Tuesday, February 26, 2008
Carmel on the Case: Locksmith
If you find yourself locked out and looking for a locksmith, think twice before you call one. Locksmiths are not regulated by the state, and if you pick the wrong one you could be robbed, over-charged or pay twice to have the job done right. Investigative reporter Carmel Cafiero is On the Case.
WSVN -- It could happen to anyone locked out and out of luck.
Marco Evans: "We came outside to have a glass of wine and a drink by the pool and locked ourselves out."
It was an awkward way to meet the neighbors.
Marco Evans: "In a bathing suit and towel."
Carmel: "'Hi, I'm the new neighbor.'"
Marco Evans: "Right, exactly."
Marco used his neighbor's phone and called a company he found in the Yellow Pages, but things didn't get better when the locksmith got there.
Marco Evans: "He didn't know the lock system that we put in. I believe it's one of the better locks that makes it difficult to pick, so we got stuck with a big bill."
It cost him $300 because the locksmith had to drill the lock instead of picking it open. That ruins a lock, and drilling instead of picking has been going on for years.
Judy and Alan Lissy got hit with a $799 bill when they were locked out in 2006.
Alan Lissy: "He said that he had to drill it out instead of picking it."
Judy Lissy: "He had to take the lock out.
Master locksmith Richard Dragin says drilling a lock instead of taking the time to pick it is common among people who are not well trained.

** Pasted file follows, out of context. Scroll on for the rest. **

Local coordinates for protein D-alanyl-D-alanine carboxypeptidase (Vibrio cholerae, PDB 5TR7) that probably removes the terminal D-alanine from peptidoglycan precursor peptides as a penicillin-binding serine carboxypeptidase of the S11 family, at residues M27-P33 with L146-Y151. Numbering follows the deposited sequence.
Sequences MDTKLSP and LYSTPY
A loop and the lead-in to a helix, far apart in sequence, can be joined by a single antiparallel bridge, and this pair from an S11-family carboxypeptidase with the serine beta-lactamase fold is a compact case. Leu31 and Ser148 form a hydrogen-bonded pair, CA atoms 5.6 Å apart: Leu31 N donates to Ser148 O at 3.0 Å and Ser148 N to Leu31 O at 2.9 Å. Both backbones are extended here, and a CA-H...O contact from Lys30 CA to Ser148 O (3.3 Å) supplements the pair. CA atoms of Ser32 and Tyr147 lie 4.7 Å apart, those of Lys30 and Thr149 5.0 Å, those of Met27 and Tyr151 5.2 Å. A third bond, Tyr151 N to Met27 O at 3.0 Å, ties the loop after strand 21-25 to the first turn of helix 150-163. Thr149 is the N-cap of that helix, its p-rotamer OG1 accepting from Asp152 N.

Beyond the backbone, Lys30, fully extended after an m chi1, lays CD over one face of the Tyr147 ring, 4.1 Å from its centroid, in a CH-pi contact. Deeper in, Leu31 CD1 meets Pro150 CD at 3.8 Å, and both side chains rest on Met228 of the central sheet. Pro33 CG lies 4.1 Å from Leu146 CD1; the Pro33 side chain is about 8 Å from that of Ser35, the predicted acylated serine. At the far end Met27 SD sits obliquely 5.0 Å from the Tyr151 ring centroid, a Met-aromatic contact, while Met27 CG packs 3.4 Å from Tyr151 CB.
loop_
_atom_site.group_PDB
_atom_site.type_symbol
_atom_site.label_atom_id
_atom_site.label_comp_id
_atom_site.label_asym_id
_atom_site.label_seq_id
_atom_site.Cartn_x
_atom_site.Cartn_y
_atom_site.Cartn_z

Richard Dragin: "That's one of the hallmarks of a bogus locksmith."
Seven News first exposed problems with locksmiths last year.
Carmel Cafiero: "I'm standing at the intersection in Downtown Fort Lauderdale where five different companies claim to be located and not one of them is really here."
Back then, we showed you how big companies from out of state are pretending to be local locksmiths, and that's still going on today. In part, due to the lack of regulation.
Senator Victor Crist: "If you want to be a locksmith in Florida today, all you have to do is call yourself one."
And it's costing a lot of people a lot of money.
Fred Burton: "You don't know if they are going to make a key and sell the key to somebody. You come home from work one day and everything is gone."
Miami-Dade regulates locksmiths but Broward doesn't.
Carmel Cafiero: "As a result, people with criminal backgrounds can go into the locksmith business. In Broward, authorities caught a thief using his locksmith tools to break into homes."
Senator Victor Crist is sponsoring a bill which will require licensing and background checks for Florida locksmiths.
Senator Victor Crist: "This has been growing throughout the state of Florida, and what this bill would do is stop that."
But proposing a bill and passing a bill are two different things and there is no guarantee Crist can convince the legislature to approve the measure. Marco Evans and his wife are believers.
Marco Evans: "The goal was achieved of getting us back into the house, but at what price and at what cost? We're not happy."
In the meantime, the key to hiring the right company is checking for complaints with consumer agencies. Of course, that's easier said than done when you're Locked Out.